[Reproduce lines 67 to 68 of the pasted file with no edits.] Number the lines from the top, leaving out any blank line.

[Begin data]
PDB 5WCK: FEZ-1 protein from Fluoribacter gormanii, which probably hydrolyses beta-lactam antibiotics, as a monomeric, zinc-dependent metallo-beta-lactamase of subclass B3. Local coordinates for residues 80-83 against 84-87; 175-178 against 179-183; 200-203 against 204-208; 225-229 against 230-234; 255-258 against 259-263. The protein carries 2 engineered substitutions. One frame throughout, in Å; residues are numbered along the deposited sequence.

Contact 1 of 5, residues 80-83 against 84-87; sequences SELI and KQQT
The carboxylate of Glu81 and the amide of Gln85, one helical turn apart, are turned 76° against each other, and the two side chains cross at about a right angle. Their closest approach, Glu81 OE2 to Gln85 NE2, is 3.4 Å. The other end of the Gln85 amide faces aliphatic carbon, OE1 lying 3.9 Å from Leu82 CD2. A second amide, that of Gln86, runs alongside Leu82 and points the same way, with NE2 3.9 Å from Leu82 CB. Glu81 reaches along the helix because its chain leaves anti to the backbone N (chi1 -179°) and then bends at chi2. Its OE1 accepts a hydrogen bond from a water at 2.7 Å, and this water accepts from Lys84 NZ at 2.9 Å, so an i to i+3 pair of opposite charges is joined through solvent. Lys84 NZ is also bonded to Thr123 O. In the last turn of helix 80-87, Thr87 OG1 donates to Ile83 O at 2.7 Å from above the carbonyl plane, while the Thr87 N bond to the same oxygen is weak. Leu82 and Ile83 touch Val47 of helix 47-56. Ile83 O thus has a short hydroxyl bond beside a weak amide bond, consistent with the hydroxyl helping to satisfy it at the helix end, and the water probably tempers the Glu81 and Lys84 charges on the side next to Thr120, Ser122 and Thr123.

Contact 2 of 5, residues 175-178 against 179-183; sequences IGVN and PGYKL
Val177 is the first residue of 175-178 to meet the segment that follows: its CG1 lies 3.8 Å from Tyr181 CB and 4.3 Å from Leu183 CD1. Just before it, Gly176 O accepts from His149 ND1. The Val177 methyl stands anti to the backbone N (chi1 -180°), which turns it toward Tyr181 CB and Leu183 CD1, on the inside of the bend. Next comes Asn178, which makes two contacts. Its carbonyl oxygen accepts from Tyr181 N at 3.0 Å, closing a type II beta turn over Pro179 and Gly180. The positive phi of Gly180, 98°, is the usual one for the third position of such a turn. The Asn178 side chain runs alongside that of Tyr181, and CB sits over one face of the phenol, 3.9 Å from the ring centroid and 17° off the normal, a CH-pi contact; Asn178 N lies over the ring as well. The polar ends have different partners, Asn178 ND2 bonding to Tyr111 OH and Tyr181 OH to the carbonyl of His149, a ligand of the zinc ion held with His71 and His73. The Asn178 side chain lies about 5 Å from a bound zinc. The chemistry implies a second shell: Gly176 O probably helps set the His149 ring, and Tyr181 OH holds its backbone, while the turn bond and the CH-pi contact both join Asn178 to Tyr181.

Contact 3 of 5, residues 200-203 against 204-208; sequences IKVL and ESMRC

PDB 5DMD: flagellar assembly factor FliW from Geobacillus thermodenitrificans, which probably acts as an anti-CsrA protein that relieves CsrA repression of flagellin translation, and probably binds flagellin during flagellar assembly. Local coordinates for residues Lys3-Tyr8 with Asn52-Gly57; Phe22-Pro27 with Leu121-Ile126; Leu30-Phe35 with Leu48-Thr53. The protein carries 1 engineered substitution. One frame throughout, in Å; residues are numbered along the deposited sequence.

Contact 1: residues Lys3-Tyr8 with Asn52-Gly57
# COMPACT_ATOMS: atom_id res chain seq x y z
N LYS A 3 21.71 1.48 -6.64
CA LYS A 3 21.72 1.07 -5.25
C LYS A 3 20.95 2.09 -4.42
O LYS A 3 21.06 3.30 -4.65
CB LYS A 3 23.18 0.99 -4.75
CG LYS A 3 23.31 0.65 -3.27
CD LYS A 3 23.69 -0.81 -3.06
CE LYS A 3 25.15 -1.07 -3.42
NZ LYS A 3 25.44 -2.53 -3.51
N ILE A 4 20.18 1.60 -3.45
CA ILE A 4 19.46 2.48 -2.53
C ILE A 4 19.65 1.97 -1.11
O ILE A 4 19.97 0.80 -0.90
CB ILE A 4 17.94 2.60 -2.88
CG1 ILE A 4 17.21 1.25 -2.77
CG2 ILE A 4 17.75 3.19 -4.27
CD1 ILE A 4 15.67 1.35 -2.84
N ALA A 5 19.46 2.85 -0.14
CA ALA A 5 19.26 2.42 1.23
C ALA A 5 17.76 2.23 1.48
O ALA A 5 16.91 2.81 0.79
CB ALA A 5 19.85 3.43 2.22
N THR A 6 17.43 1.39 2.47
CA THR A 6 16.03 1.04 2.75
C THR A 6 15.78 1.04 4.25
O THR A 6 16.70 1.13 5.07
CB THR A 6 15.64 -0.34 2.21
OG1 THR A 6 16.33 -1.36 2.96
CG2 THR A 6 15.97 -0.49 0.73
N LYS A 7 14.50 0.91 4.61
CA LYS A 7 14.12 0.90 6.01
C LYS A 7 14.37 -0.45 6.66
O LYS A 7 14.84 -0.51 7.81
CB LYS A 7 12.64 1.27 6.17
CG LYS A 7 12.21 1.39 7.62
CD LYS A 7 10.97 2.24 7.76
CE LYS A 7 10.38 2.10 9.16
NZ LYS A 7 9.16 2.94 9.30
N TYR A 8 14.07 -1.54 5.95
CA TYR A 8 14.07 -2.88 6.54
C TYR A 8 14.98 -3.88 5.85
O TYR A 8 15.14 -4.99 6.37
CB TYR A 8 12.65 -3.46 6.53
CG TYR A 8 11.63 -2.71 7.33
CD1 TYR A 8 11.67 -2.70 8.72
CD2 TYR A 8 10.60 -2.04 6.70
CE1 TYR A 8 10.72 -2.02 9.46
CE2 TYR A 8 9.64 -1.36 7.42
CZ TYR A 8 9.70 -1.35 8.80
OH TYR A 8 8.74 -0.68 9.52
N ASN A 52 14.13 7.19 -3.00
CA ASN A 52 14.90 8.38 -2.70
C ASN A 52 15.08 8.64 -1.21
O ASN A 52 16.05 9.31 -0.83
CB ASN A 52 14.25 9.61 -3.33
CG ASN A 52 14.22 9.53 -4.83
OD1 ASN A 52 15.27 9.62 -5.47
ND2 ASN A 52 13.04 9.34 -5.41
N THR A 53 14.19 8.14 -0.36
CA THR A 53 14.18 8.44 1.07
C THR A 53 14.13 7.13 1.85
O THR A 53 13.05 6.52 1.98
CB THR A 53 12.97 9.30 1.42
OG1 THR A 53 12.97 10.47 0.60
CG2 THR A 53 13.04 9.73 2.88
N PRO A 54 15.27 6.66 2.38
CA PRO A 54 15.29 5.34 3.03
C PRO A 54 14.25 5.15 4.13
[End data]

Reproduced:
ND2 ASN A 52 13.04 9.34 -5.41
N THR A 53 14.19 8.14 -0.36